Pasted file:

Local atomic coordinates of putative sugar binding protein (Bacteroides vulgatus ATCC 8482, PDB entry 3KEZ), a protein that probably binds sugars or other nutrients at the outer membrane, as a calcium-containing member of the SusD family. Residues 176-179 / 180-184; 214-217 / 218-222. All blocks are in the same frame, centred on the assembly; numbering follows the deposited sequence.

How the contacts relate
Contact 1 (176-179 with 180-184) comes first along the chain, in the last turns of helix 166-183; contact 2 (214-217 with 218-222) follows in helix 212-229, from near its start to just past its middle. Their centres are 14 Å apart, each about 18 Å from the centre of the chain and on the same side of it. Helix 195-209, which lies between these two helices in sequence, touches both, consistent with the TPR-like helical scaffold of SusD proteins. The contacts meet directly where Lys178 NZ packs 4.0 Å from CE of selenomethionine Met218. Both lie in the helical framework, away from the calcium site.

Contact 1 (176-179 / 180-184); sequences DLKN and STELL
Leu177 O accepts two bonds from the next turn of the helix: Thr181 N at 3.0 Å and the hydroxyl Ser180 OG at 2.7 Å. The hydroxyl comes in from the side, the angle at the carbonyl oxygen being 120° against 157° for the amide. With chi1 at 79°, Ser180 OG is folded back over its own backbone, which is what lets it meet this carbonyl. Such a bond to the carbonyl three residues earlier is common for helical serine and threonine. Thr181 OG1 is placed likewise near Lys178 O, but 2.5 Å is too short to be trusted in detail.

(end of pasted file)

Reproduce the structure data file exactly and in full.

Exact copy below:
Local atomic coordinates of putative sugar binding protein (Bacteroides vulgatus ATCC 8482, PDB entry 3KEZ), a protein that probably binds sugars or other nutrients at the outer membrane, as a calcium-containing member of the SusD family. Residues 176-179 / 180-184; 214-217 / 218-222. All blocks are in the same frame, centred on the assembly; numbering follows the deposited sequence.

How the contacts relate
Contact 1 (176-179 with 180-184) comes first along the chain, in the last turns of helix 166-183; contact 2 (214-217 with 218-222) follows in helix 212-229, from near its start to just past its middle. Their centres are 14 Å apart, each about 18 Å from the centre of the chain and on the same side of it. Helix 195-209, which lies between these two helices in sequence, touches both, consistent with the TPR-like helical scaffold of SusD proteins. The contacts meet directly where Lys178 NZ packs 4.0 Å from CE of selenomethionine Met218. Both lie in the helical framework, away from the calcium site.

Contact 1 (176-179 / 180-184); sequences DLKN and STELL
Leu177 O accepts two bonds from the next turn of the helix: Thr181 N at 3.0 Å and the hydroxyl Ser180 OG at 2.7 Å. The hydroxyl comes in from the side, the angle at the carbonyl oxygen being 120° against 157° for the amide. With chi1 at 79°, Ser180 OG is folded back over its own backbone, which is what lets it meet this carbonyl. Such a bond to the carbonyl three residues earlier is common for helical serine and threonine. Thr181 OG1 is placed likewise near Lys178 O, but 2.5 Å is too short to be trusted in detail.